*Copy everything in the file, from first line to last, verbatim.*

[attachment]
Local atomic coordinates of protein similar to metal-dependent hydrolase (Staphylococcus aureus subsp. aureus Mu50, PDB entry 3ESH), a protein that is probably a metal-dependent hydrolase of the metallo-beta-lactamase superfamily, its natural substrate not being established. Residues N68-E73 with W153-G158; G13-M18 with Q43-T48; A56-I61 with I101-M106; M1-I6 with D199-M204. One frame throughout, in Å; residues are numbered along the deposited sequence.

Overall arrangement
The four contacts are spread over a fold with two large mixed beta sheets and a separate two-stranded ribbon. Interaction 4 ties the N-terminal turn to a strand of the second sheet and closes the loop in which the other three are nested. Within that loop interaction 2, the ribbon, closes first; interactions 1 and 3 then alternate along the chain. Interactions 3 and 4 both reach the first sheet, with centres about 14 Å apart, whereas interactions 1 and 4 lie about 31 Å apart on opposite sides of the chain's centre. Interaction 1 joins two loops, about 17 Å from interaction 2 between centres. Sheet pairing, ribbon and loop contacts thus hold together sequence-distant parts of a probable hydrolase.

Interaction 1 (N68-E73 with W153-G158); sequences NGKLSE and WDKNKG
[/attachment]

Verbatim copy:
Local atomic coordinates of protein similar to metal-dependent hydrolase (Staphylococcus aureus subsp. aureus Mu50, PDB entry 3ESH), a protein that is probably a metal-dependent hydrolase of the metallo-beta-lactamase superfamily, its natural substrate not being established. Residues N68-E73 with W153-G158; G13-M18 with Q43-T48; A56-I61 with I101-M106; M1-I6 with D199-M204. One frame throughout, in Å; residues are numbered along the deposited sequence.

Overall arrangement
The four contacts are spread over a fold with two large mixed beta sheets and a separate two-stranded ribbon. Interaction 4 ties the N-terminal turn to a strand of the second sheet and closes the loop in which the other three are nested. Within that loop interaction 2, the ribbon, closes first; interactions 1 and 3 then alternate along the chain. Interactions 3 and 4 both reach the first sheet, with centres about 14 Å apart, whereas interactions 1 and 4 lie about 31 Å apart on opposite sides of the chain's centre. Interaction 1 joins two loops, about 17 Å from interaction 2 between centres. Sheet pairing, ribbon and loop contacts thus hold together sequence-distant parts of a probable hydrolase.

Interaction 1 (N68-E73 with W153-G158); sequences NGKLSE and WDKNKG